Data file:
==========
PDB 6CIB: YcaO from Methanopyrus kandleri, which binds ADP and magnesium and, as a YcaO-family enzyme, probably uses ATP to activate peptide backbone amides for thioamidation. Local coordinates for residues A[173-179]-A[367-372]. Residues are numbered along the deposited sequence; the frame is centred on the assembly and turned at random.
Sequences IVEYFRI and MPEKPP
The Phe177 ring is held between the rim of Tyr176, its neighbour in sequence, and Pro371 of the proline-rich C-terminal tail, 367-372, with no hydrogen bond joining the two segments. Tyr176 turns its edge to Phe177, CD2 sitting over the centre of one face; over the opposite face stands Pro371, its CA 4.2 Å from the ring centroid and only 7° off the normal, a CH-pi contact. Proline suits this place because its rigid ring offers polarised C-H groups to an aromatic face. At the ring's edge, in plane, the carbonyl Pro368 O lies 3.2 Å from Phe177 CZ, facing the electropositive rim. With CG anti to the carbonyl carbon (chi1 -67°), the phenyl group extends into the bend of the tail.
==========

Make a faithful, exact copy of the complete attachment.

PDB 6CIB: YcaO from Methanopyrus kandleri, which binds ADP and magnesium and, as a YcaO-family enzyme, probably uses ATP to activate peptide backbone amides for thioamidation. Local coordinates for residues A[173-179]-A[367-372]. Residues are numbered along the deposited sequence; the frame is centred on the assembly and turned at random.
Sequences IVEYFRI and MPEKPP
The Phe177 ring is held between the rim of Tyr176, its neighbour in sequence, and Pro371 of the proline-rich C-terminal tail, 367-372, with no hydrogen bond joining the two segments. Tyr176 turns its edge to Phe177, CD2 sitting over the centre of one face; over the opposite face stands Pro371, its CA 4.2 Å from the ring centroid and only 7° off the normal, a CH-pi contact. Proline suits this place because its rigid ring offers polarised C-H groups to an aromatic face. At the ring's edge, in plane, the carbonyl Pro368 O lies 3.2 Å from Phe177 CZ, facing the electropositive rim. With CG anti to the carbonyl carbon (chi1 -67°), the phenyl group extends into the bend of the tail.